The Origins of Rufus
The original lineup of Rufus consisted of members of the band The American Breed, a rock band active from 1958 to 1970. The group evolved into Rufus after scoring a top ten hit, “Bend Me, Shape Me.”
Members Gary Loizzo, Al Ciner, Charles Colbert, and Lee Graziano teamed up with new musicians Kevin Murphy, Paulette McWilliams, James Stela, and Vern Pilder to form the band Smoke. Not long after, Smoke got new managers, who encouraged them to change their name to “Ask Rufus.” Eventually, the group dropped the “Ask.”
The band got their name from the column of the same name in Mechanics Illustrated.
At the beginning, Chaka Khan wasn’t in the group – she joined after the band had already been through their first record contract.
Ask Rufus was signed by Epic Records in 1971, recording an album that was never released by the label. Not long after, they got dropped from the Epic roster.
After getting dropped from Epic in 1972, the band went through lineup changes, recruiting Chaka Khan after Paulette McWilliams decided to leave the group.
How the Band Made It Big
With Chaka Khan as their new lead singer, the group was offered a deal by ABC Dunhill, who got the group to sign a contract in 1973. At this point, they’d changed their name to just “Rufus” and were performing alongside the likes of Minnie Riperton and Rotary Connection.
Not long after the band got their deal with ABC Dunhill, Ike and Tina Turner tried to recruit Chaka Khan to become an Ikette, one of their backup singers and dancers. She declined, saying she was determined to stick with Rufus.
In 1974, the group released “Tell Me Something Good,” a song written by Stevie Wonder, and “You Got the Love,” co-written by Chaka Khan. Both of these songs became huge hits, and the band’s album Rags to Rufus went Platinum as a result.
“Tell Me Something Good,” which is still one of the group’s biggest hits to date, earned the band their first Grammy.
The Late 70s: Infighting and Tension, But More Success
During the latter half of the 70s, tensions rose between Chaka Khan and Rufus’s drummer, Andre Fischer. At one point, Fischer got into a fight with Richard Holland, Chaka Khan’s husband at the time, which created more issues within the group.
In 1977, the band released Ask Rufus, which was a huge success. The album contained the hits “At Midnight (My Love Will Lift You Up),” Hollywood,” and “Everlasting Love.” However, after the tour for Ask Rufus, Andre Fischer left the group, with Nate Morgan joining the lineup to replace him as drummer.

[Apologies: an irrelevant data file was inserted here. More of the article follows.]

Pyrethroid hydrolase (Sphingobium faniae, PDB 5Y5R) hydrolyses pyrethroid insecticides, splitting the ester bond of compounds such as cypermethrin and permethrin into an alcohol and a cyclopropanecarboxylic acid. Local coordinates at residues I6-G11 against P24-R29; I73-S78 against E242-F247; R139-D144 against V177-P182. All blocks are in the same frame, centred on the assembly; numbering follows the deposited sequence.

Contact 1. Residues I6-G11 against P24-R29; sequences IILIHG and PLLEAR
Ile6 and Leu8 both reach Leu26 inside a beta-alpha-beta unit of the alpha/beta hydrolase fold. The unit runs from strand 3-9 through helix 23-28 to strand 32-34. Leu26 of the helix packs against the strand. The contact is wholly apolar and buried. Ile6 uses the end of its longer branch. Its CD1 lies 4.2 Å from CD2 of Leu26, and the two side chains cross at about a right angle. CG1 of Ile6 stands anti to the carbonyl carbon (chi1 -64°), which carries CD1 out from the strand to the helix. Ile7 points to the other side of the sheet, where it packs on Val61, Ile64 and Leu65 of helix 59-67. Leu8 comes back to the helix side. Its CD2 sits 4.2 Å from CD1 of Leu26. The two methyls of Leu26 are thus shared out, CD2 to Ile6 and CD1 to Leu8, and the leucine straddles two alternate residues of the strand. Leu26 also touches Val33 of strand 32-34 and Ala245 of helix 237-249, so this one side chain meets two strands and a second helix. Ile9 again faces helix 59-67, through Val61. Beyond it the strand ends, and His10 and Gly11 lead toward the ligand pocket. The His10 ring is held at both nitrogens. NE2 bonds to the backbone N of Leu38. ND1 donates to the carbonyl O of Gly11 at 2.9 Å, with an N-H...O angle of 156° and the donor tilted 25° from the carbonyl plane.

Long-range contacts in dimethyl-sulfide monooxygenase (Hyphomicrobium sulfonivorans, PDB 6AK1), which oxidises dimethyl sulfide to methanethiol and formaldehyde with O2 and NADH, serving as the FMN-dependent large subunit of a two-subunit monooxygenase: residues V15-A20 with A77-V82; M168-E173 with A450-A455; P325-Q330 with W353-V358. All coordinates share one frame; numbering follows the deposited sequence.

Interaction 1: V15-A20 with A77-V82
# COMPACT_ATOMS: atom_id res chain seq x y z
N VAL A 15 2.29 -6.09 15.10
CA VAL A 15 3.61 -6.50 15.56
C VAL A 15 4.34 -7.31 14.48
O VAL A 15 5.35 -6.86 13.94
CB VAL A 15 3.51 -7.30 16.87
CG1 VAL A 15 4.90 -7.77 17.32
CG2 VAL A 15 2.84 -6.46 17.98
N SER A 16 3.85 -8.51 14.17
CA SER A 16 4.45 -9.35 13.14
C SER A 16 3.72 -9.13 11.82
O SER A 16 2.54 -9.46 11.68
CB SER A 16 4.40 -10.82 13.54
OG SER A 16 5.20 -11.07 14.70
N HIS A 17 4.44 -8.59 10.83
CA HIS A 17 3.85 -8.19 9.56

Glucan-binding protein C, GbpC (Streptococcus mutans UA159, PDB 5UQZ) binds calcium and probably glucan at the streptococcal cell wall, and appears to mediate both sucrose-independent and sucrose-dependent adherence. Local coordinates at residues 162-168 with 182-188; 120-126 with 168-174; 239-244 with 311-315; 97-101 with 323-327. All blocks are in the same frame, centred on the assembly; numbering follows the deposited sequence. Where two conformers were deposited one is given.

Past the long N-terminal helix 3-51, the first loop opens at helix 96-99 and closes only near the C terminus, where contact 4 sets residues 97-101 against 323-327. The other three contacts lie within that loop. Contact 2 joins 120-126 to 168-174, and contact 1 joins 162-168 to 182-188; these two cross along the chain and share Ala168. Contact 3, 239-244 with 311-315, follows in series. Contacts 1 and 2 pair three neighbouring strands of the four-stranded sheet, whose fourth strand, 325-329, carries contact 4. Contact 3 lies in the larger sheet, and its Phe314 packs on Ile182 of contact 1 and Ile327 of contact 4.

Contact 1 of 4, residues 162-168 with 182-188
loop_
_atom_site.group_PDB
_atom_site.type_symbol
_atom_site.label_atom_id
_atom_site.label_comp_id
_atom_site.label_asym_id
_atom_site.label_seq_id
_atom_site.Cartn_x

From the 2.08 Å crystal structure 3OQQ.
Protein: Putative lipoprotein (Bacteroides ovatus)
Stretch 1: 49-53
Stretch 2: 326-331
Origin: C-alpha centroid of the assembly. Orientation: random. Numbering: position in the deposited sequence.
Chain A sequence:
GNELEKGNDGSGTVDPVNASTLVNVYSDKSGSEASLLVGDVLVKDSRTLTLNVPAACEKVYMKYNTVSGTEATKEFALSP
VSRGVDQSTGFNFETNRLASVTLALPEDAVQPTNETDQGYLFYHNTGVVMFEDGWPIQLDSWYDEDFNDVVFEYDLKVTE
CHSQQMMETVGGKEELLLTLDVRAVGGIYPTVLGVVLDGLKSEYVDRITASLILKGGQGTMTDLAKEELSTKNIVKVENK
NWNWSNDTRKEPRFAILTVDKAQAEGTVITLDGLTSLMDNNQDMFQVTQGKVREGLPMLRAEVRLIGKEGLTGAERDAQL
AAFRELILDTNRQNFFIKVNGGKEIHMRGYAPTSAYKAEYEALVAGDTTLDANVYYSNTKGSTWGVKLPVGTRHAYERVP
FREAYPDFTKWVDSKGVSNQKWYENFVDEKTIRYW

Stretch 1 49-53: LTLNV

Chaka Khan Goes Solo
After Ask Rufus, the band put out one more record with Chaka Khan, Street Player. The album was a success, with the single “Stay” getting the most airplay. However, not long after the release of Street Player, Chaka Khan began focusing primarily on her solo career. She released Chaka Khan, her self-titled debut, in 1978.
Chaka’s solo album went Platinum, drawing the attention away from Rufus and putting her in the spotlight. She scored a massive hit with the single “I’m Every Woman,” which is still one of her best-loved songs among fans.
A Temporary Breakup
In the 1980s, Rufus performed for a time without Chaka Khan, who continued to release highly successful solo records. The band couldn’t maintain momentum without Khan as their frontwoman, and several of their albums released during this period flew under the radar.
Rufus started talking about splitting after the release of their album Seal in Red in 1983. However, they were determined to release a live album first. The band recruited Chaka Khan to rejoin them for one last performance, which would be released as Stompin’ at the Savoy – Live.
The album became a huge hit, making it to No. 4 on the Billboard R&B Charts. After its release, the band split up temporarily, and Chaka Khan continued to focus on her solo career. The group reunited in the 2000s, continuing to play as Rufus and supporting Khan on her solo albums. They’ve been nominated for induction into the Rock & Roll Hall of Fame multiple times.